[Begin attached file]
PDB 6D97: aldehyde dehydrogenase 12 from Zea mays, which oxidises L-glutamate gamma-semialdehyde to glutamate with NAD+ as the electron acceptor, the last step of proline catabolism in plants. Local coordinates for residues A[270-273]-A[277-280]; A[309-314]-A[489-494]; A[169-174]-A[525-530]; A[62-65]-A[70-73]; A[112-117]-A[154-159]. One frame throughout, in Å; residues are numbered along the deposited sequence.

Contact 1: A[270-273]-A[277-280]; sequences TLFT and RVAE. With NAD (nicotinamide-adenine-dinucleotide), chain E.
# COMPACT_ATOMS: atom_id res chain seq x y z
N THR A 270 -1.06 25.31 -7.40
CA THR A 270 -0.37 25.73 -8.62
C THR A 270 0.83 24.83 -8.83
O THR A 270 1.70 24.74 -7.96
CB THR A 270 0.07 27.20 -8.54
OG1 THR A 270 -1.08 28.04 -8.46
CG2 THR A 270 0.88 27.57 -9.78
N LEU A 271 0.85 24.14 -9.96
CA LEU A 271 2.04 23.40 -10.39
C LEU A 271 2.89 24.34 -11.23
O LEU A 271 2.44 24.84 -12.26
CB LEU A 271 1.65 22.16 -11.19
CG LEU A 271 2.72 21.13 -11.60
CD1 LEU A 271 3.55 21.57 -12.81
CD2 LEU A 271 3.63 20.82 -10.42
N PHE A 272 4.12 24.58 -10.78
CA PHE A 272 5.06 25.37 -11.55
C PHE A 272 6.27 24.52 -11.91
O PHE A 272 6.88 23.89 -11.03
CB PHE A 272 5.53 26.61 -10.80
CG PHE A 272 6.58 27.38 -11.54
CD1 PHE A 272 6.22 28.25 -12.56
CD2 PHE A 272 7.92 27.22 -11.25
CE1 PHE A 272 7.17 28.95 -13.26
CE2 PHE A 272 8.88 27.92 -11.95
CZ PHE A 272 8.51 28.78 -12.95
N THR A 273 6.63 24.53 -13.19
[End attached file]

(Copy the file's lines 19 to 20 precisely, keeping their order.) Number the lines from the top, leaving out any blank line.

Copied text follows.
N PHE A 272 4.12 24.58 -10.78
CA PHE A 272 5.06 25.37 -11.55